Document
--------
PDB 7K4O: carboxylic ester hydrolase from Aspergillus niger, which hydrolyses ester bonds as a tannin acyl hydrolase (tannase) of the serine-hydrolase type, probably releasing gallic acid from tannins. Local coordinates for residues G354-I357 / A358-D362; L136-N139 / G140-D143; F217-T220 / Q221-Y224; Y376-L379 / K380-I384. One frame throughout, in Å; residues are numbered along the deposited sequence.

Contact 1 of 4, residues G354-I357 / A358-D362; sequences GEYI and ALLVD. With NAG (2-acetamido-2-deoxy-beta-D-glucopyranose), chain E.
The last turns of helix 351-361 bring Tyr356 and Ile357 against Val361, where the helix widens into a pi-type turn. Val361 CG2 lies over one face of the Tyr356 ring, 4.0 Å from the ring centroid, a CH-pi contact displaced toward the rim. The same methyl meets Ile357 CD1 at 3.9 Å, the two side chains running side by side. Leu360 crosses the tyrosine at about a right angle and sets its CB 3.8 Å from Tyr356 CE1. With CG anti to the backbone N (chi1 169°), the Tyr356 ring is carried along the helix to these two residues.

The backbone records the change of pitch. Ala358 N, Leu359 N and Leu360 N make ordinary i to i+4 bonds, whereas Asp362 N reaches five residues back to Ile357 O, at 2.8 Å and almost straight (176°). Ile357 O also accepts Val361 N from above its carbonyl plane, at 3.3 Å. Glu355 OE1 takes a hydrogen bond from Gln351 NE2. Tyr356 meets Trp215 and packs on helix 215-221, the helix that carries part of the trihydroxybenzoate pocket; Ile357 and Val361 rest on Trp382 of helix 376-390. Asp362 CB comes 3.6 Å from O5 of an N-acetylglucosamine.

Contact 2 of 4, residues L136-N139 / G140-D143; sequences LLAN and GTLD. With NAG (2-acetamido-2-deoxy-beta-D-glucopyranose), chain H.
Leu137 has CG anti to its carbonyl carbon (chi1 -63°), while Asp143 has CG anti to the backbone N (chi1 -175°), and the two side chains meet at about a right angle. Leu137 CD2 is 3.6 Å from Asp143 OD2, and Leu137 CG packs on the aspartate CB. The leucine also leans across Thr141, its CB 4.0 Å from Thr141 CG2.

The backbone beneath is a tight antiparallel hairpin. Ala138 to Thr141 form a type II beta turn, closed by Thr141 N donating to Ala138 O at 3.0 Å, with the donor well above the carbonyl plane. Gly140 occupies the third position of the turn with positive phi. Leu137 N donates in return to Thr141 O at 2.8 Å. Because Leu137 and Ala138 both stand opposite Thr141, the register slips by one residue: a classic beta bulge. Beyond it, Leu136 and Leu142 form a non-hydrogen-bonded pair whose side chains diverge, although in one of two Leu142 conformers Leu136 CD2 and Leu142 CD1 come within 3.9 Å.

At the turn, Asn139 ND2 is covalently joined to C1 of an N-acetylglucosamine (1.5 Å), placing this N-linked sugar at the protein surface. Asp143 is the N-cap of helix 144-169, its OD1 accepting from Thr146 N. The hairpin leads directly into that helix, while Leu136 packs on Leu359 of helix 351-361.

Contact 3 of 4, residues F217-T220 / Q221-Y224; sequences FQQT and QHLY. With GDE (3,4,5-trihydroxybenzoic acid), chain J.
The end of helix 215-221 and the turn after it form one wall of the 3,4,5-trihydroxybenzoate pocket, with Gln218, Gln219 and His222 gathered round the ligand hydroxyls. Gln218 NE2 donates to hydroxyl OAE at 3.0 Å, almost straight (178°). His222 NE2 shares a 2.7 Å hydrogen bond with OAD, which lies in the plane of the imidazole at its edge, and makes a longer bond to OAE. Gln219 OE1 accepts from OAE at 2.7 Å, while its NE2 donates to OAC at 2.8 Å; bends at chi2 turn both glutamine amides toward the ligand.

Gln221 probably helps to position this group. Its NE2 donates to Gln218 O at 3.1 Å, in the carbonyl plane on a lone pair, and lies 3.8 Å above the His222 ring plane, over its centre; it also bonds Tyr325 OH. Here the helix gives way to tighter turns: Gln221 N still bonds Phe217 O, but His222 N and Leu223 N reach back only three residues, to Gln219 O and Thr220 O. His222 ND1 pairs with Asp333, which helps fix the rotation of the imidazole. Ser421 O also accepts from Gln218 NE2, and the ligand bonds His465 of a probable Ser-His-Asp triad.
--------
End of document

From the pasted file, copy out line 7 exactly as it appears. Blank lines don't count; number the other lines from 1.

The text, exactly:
The backbone beneath is a tight antiparallel hairpin. Ala138 to Thr141 form a type II beta turn, closed by Thr141 N donating to Ala138 O at 3.0 Å, with the donor well above the carbonyl plane. Gly140 occupies the third position of the turn with positive phi. Leu137 N donates in return to Thr141 O at 2.8 Å. Because Leu137 and Ala138 both stand opposite Thr141, the register slips by one residue: a classic beta bulge. Beyond it, Leu136 and Leu142 form a non-hydrogen-bonded pair whose side chains diverge, although in one of two Leu142 conformers Leu136 CD2 and Leu142 CD1 come within 3.9 Å.